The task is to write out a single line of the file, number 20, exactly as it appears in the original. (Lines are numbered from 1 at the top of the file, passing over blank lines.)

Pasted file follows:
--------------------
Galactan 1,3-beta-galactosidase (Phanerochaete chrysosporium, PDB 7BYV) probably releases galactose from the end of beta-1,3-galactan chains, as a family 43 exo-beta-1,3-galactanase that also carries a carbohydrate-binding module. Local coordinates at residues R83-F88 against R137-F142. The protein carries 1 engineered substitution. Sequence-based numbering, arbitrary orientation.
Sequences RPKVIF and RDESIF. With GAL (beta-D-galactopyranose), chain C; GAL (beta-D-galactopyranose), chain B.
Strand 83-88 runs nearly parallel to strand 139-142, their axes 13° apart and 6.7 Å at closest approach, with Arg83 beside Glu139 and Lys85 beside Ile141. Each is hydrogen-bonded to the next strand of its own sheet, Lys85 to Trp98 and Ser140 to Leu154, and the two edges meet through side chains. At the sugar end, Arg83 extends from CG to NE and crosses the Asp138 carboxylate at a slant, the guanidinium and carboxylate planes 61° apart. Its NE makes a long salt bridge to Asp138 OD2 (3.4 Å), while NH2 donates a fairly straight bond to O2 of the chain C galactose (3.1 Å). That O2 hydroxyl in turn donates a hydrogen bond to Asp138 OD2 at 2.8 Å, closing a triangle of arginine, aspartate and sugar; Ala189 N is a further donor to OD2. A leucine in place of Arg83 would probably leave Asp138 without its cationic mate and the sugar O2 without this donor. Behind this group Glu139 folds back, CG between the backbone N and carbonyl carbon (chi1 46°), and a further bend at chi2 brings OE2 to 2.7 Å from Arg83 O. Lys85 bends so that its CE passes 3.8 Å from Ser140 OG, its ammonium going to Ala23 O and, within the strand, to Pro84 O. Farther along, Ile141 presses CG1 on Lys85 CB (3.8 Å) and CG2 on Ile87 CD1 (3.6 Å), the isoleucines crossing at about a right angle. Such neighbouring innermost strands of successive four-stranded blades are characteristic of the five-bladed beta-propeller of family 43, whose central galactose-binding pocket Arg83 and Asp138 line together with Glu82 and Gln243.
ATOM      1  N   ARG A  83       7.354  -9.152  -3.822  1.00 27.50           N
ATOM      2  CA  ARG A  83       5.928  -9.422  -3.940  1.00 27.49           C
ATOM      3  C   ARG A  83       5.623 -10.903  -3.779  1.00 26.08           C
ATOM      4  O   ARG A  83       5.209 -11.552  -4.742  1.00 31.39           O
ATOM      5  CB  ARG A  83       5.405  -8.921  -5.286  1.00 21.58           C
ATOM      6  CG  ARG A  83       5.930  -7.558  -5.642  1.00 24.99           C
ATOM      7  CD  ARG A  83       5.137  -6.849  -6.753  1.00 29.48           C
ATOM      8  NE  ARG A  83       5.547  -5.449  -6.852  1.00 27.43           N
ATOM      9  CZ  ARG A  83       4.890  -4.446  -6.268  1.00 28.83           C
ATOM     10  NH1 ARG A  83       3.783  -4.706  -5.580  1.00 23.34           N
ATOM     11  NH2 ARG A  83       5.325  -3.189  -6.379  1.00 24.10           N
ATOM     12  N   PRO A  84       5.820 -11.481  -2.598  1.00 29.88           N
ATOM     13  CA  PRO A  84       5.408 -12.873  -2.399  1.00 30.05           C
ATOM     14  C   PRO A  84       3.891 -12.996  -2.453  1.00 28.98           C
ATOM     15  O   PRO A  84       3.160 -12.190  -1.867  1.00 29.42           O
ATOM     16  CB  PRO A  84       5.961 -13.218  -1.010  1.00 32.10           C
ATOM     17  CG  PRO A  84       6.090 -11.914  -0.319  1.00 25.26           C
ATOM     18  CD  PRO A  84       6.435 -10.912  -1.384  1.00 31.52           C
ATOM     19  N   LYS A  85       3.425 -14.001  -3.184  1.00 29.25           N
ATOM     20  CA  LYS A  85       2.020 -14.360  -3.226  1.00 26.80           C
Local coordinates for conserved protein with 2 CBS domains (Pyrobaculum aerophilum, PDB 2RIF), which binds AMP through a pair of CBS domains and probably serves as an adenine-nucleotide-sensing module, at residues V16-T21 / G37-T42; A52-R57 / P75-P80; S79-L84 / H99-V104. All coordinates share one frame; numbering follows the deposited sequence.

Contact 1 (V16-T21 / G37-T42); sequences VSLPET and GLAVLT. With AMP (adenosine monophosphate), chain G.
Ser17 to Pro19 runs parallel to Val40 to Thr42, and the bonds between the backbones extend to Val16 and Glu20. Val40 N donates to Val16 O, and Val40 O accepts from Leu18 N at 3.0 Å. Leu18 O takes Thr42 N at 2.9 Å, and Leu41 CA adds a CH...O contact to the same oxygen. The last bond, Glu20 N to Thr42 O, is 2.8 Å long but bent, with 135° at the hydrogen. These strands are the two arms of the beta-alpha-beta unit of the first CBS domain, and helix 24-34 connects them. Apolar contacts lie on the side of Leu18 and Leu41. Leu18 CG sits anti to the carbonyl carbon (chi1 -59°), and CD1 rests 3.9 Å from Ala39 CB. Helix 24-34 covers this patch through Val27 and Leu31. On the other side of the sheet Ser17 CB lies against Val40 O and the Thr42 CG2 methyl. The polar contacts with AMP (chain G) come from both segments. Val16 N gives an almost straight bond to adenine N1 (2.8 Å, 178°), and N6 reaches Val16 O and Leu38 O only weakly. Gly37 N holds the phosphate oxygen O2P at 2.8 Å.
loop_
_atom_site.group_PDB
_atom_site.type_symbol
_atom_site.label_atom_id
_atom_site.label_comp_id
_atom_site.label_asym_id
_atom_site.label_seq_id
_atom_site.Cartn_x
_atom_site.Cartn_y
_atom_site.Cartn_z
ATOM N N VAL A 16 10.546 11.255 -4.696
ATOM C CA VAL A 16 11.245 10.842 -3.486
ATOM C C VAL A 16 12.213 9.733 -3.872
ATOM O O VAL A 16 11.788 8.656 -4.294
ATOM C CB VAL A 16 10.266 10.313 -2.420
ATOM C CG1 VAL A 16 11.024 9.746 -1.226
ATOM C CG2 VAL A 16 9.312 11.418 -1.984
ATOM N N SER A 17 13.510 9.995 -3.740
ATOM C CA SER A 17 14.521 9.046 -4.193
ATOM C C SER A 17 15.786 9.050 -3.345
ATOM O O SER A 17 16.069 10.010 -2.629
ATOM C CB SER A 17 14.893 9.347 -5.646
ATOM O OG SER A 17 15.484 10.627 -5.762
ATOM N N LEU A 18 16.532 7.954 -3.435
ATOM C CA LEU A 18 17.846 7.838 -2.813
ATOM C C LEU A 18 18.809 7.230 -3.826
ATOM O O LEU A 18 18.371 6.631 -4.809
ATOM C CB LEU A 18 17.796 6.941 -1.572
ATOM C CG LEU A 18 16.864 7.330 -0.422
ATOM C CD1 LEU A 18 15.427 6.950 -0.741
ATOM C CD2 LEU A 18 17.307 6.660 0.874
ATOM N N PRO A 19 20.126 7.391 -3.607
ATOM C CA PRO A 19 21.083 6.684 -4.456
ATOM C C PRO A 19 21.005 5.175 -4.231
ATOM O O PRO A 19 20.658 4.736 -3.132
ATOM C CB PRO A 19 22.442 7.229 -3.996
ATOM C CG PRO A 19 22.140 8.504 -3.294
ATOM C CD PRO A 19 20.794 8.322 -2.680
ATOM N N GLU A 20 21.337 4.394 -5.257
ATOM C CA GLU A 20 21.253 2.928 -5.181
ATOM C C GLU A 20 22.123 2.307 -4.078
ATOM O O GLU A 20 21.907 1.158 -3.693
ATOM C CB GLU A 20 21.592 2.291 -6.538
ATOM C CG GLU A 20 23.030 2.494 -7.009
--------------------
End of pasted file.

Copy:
ATOM     17  CG  PRO A  84       6.090 -11.914  -0.319  1.00 25.26           C